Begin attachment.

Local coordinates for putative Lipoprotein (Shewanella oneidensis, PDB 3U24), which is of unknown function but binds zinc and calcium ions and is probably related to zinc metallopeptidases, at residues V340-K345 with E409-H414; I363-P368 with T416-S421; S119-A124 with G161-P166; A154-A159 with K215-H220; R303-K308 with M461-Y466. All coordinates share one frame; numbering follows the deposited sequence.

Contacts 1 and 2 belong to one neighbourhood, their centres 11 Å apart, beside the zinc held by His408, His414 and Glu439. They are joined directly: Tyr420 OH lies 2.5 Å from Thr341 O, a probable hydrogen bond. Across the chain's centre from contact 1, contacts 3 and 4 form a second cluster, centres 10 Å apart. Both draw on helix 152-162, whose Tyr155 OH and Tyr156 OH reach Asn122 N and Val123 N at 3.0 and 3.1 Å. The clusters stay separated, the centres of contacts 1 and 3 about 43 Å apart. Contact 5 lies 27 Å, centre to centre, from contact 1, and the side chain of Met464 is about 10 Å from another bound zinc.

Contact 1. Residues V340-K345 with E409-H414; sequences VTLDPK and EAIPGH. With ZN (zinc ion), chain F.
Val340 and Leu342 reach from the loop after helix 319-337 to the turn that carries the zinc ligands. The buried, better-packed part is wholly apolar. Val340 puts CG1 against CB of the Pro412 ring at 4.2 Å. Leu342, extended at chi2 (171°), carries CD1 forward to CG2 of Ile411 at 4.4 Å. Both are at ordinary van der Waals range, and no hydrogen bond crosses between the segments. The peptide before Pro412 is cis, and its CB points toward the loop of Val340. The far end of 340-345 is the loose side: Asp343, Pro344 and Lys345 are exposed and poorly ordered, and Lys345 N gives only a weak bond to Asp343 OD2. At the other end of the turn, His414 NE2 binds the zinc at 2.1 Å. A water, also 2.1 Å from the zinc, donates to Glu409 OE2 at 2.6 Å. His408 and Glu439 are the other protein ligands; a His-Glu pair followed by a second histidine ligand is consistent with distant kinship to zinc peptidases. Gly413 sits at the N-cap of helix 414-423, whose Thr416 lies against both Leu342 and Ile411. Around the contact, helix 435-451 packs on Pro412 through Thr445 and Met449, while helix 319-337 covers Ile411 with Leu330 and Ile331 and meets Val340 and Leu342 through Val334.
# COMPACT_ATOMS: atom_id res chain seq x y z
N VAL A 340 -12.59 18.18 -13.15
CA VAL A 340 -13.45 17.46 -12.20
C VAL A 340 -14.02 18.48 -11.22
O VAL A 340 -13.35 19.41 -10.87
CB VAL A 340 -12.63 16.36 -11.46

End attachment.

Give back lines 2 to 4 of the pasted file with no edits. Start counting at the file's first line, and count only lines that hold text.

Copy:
Contacts 1 and 2 belong to one neighbourhood, their centres 11 Å apart, beside the zinc held by His408, His414 and Glu439. They are joined directly: Tyr420 OH lies 2.5 Å from Thr341 O, a probable hydrogen bond. Across the chain's centre from contact 1, contacts 3 and 4 form a second cluster, centres 10 Å apart. Both draw on helix 152-162, whose Tyr155 OH and Tyr156 OH reach Asn122 N and Val123 N at 3.0 and 3.1 Å. The clusters stay separated, the centres of contacts 1 and 3 about 43 Å apart. Contact 5 lies 27 Å, centre to centre, from contact 1, and the side chain of Met464 is about 10 Å from another bound zinc.

Contact 1. Residues V340-K345 with E409-H414; sequences VTLDPK and EAIPGH. With ZN (zinc ion), chain F.
Val340 and Leu342 reach from the loop after helix 319-337 to the turn that carries the zinc ligands. The buried, better-packed part is wholly apolar. Val340 puts CG1 against CB of the Pro412 ring at 4.2 Å. Leu342, extended at chi2 (171°), carries CD1 forward to CG2 of Ile411 at 4.4 Å. Both are at ordinary van der Waals range, and no hydrogen bond crosses between the segments. The peptide before Pro412 is cis, and its CB points toward the loop of Val340. The far end of 340-345 is the loose side: Asp343, Pro344 and Lys345 are exposed and poorly ordered, and Lys345 N gives only a weak bond to Asp343 OD2. At the other end of the turn, His414 NE2 binds the zinc at 2.1 Å. A water, also 2.1 Å from the zinc, donates to Glu409 OE2 at 2.6 Å. His408 and Glu439 are the other protein ligands; a His-Glu pair followed by a second histidine ligand is consistent with distant kinship to zinc peptidases. Gly413 sits at the N-cap of helix 414-423, whose Thr416 lies against both Leu342 and Ile411. Around the contact, helix 435-451 packs on Pro412 through Thr445 and Met449, while helix 319-337 covers Ile411 with Leu330 and Ile331 and meets Val340 and Leu342 through Val334.